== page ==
And, that’s not even the biggest problem! The biggest problem is that the president of the United States has repeatedly and publicly denied the idea that Russia was involved in trying to throw the election to him. That means that whatever recommendations Mueller — and the congressional committees also investigating Russia’s role in 2016 — make to Trump about how to keep this from happening again are likely to be ignored or minimized.
Which, in turn, makes it more likely to happen again. That’s dangerous for our democracy.
At the annual United Nations gathering in New York this week, Mr. Trump called the nuclear deal “an embarrassment to the United States,” and Mr. Rouhani retorted, in his own address: “It will be a great pity if this agreement were to be destroyed by ‘rogue’ newcomers to the world of politics.”
Upon his return from New York, Mr. Rouhani strongly defended Iran’s right to self-defense.
“We will increase our military power as a deterrent,” he said. “We will strengthen our missile capabilities. We will not seek anyone’s permission to defend our land. Not only will we fortify our missiles, but our ground, navy and air forces will always be supported by the people.”
The unveiling of the new missile, called the Khoramshahr, comes two months after Iran launched a missile into space, prompting a new round of sanctions and criticism from the United States.
“Rouhani is playing hardball,” said Sanam Vakil, an Iran scholar at Chatham House, a think tank in London, and at the Paul H. Nitze School of Advanced International Studies at Johns Hopkins University. “By promising to step up Iran’s ballistic-missile program, Rouhani seeks to gain support from Iranian hard-liners who have long been critical of the nuclear deal, and who have repeatedly accused him of being soft in international relations. Moreover, hard-liners, such as Iran’s supreme leader, believe compromise with the United States is a futile exercise.”
She added: “History and the experience of other rogue states such as North Korea has also shown the Iranian government that it is only from a position of strength that regimes such as Iran’s can be protected.”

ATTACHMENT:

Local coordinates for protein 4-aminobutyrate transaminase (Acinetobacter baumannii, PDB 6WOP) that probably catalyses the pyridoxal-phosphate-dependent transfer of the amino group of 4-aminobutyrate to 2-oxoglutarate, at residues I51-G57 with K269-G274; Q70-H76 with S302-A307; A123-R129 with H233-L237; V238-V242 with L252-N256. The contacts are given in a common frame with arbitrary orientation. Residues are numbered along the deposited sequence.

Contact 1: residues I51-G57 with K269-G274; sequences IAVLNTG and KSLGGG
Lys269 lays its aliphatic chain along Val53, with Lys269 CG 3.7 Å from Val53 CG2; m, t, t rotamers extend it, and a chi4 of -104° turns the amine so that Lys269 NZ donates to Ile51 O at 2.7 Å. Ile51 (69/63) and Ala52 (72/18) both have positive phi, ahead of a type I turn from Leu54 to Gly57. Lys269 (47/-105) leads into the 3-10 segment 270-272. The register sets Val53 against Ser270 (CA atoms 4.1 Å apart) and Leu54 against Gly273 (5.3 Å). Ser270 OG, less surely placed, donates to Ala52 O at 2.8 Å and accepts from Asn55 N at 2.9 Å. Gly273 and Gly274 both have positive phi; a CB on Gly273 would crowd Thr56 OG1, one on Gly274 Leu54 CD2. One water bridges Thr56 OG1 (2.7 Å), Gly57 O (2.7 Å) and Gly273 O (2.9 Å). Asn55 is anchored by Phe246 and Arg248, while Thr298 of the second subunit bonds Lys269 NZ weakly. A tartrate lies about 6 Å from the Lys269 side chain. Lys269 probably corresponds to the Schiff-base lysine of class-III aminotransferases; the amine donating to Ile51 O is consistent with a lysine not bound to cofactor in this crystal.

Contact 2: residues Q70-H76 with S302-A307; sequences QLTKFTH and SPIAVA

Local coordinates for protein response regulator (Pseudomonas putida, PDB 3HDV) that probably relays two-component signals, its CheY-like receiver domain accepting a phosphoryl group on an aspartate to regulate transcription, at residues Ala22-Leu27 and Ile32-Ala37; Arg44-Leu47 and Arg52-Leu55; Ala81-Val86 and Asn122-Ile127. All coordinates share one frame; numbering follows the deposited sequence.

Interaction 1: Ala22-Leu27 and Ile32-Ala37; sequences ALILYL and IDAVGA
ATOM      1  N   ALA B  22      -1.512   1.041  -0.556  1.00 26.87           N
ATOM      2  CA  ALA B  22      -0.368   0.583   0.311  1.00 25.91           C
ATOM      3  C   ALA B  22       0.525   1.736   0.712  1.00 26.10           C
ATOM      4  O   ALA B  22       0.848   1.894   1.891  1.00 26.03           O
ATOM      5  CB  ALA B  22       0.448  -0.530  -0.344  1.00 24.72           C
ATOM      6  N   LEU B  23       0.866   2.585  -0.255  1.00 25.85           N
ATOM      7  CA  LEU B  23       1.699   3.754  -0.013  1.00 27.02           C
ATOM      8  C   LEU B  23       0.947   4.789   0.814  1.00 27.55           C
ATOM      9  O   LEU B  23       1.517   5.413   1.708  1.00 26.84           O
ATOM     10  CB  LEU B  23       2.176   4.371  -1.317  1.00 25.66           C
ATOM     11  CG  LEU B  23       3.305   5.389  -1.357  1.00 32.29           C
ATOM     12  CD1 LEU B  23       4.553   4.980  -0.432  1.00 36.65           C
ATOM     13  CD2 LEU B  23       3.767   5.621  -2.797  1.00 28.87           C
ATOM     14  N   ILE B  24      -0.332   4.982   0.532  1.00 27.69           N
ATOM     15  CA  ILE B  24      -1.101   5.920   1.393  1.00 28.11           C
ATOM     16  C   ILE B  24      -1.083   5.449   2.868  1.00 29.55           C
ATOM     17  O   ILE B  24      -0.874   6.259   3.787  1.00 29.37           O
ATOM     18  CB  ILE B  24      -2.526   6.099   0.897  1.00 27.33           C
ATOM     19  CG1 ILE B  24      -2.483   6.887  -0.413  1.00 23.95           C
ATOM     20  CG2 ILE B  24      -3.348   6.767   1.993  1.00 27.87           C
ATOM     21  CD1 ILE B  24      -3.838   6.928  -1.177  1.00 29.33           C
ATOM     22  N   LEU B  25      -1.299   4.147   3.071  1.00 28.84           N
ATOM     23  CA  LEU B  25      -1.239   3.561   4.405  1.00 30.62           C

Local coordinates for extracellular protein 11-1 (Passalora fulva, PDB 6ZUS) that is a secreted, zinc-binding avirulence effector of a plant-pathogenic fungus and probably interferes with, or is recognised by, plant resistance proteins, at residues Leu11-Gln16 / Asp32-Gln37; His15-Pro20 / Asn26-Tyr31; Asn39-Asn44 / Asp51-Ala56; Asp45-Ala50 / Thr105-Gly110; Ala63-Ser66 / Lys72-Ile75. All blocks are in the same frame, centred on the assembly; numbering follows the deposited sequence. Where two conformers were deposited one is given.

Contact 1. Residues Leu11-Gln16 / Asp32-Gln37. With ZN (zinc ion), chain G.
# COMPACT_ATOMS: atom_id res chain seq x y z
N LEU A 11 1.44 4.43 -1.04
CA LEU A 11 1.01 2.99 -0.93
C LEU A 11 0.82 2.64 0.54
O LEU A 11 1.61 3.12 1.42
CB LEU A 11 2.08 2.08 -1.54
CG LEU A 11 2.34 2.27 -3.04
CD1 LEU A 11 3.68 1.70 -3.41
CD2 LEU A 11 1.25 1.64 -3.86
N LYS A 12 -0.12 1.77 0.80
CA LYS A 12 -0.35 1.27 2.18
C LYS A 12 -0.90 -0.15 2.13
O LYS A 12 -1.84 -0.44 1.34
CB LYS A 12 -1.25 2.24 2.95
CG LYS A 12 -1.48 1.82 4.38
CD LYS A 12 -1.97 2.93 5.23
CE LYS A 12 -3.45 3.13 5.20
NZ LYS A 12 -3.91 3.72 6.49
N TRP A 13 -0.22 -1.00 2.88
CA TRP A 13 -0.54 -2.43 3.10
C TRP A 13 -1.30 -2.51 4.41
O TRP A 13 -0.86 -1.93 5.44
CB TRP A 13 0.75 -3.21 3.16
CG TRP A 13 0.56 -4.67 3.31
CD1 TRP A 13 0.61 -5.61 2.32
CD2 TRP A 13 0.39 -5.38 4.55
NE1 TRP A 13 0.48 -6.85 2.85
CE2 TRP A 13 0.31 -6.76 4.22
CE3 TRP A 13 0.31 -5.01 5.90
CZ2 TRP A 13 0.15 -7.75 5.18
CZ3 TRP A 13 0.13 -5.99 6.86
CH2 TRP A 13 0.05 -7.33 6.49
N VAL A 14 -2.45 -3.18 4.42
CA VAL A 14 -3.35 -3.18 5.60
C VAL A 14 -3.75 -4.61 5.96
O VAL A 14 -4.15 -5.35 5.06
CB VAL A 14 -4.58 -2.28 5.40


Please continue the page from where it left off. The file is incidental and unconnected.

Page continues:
In his remarks, Mr. Rouhani said that Iran was ready to “defend the innocent people of Yemen, Syria and Palestine,” and would “strengthen our defensive and military power as much as we deem necessary for deterrence.”
The state-run news agency IRNA quoted the chief of the Revolutionary Guards’ airspace division, Gen. Amir Ali Hajizadeh, as saying that the new missile “can carry several warheads for various uses.” The agency did not provide further information on the missile.
Mr. Rouhani, a moderate, has staked his reputation on sealing the nuclear deal and relieving the Iranian economy of debilitating international sanctions. In a rejoinder to Mr. Trump’s call to renegotiate the nuclear deal, he said that “all countries” at the General Assembly meeting supported the nuclear deal, “except the United States and the Zionist regime,” a reference to Israel.
“Like North Korea, Iran is responding to Trump’s bellicosity by its own display of strength, to show it is not cowed,” said Mark Fitzpatrick, executive director of the Americas office of the International Institute for Strategic Studies, a British think tank.
He cautioned that Iran’s claim that the new missile could carry multiple warheads “needs to be taken with a grain of salt,” adding that the it “may mean nothing more than multiple cluster bombs,” not the kind of ballistic missile payload — multiple independently targetable reentry vehicle, or MIRV — associated with nuclear missiles.
Mr. Trump’s secretary of state, Rex W. Tillerson, has said that the Iran nuclear agreement must be changed or the United States would not stick with it. Iran has said the accord is not up for renegotiation.
The possibility that Washington might renege on the deal has worried some countries, especially as the world grapples with North Korea’s nuclear and ballistic missile development.
This week, Foreign minister Wang Yi of China said that tensions on the Korean Peninsula highlighted the importance of the Iranian deal, and Foreign Minister Sergey V. Lavrov of Russia said that the United States’ imposition of unilateral sanctions on Iran was “illegitimate and undermines the collective nature of international efforts.”